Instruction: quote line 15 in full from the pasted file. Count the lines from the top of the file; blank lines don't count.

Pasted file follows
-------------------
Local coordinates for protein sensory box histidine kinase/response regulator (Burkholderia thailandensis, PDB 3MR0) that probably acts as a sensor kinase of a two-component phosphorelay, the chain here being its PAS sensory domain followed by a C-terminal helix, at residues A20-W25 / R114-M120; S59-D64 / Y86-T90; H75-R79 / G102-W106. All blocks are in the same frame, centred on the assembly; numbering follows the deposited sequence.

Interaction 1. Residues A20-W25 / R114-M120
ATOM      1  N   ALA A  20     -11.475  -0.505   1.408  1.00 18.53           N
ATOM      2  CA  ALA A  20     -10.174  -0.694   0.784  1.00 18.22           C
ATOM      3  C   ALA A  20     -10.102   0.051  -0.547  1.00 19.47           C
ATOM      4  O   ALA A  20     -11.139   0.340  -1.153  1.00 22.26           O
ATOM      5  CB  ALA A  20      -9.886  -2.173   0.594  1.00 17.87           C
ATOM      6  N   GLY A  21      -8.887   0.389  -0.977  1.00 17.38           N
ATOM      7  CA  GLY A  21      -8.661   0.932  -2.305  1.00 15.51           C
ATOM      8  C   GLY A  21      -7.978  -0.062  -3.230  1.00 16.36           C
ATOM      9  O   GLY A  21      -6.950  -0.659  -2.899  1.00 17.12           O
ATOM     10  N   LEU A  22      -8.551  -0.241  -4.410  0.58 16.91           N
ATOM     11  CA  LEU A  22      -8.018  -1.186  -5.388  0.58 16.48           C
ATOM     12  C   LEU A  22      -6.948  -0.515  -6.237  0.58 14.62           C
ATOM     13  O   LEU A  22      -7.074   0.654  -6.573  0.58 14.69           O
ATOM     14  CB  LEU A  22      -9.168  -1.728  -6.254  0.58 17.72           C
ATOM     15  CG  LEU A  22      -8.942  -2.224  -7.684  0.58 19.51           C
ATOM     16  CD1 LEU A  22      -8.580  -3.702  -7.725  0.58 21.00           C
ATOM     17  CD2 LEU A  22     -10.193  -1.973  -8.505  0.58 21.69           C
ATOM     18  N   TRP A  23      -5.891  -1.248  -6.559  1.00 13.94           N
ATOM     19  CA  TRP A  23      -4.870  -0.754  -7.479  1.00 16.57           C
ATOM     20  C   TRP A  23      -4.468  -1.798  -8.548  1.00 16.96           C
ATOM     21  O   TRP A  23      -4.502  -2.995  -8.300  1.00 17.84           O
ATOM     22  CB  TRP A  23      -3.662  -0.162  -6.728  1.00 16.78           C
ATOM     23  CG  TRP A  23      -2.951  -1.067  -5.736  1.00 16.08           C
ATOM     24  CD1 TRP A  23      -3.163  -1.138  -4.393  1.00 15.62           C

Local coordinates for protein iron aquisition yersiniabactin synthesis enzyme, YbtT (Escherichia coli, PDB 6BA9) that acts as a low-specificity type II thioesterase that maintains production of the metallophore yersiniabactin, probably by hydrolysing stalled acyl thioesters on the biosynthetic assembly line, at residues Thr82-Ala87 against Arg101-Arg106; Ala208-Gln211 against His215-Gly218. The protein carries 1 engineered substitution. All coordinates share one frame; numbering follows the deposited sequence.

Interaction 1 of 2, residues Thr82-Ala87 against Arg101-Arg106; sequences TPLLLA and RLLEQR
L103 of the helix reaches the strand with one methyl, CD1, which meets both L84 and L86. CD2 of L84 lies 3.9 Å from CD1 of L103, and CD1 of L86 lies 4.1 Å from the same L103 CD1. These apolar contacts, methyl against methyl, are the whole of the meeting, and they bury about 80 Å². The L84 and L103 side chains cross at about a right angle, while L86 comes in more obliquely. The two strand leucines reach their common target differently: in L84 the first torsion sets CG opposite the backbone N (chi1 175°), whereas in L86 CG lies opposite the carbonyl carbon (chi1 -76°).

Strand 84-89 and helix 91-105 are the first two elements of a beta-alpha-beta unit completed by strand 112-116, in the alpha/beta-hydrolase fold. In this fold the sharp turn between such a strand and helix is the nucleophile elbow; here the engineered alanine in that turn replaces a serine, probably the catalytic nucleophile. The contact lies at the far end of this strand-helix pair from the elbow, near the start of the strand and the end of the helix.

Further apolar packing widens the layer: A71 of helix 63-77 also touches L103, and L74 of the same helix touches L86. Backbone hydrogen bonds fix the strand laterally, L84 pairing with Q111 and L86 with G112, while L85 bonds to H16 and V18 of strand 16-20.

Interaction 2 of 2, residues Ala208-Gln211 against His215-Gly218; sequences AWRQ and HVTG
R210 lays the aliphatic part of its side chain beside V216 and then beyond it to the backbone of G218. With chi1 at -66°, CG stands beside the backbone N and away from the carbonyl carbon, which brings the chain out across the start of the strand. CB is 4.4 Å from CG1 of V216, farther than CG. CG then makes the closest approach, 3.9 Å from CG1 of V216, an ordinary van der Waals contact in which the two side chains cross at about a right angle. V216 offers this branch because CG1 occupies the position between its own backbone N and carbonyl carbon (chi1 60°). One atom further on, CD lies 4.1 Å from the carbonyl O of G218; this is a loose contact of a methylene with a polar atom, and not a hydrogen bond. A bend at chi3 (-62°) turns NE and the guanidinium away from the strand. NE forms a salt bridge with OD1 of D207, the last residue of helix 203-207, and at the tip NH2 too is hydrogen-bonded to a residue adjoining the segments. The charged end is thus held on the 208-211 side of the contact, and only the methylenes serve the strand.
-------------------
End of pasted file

ATOM     13  O   LEU A  22      -7.074   0.654  -6.573  0.58 14.69           O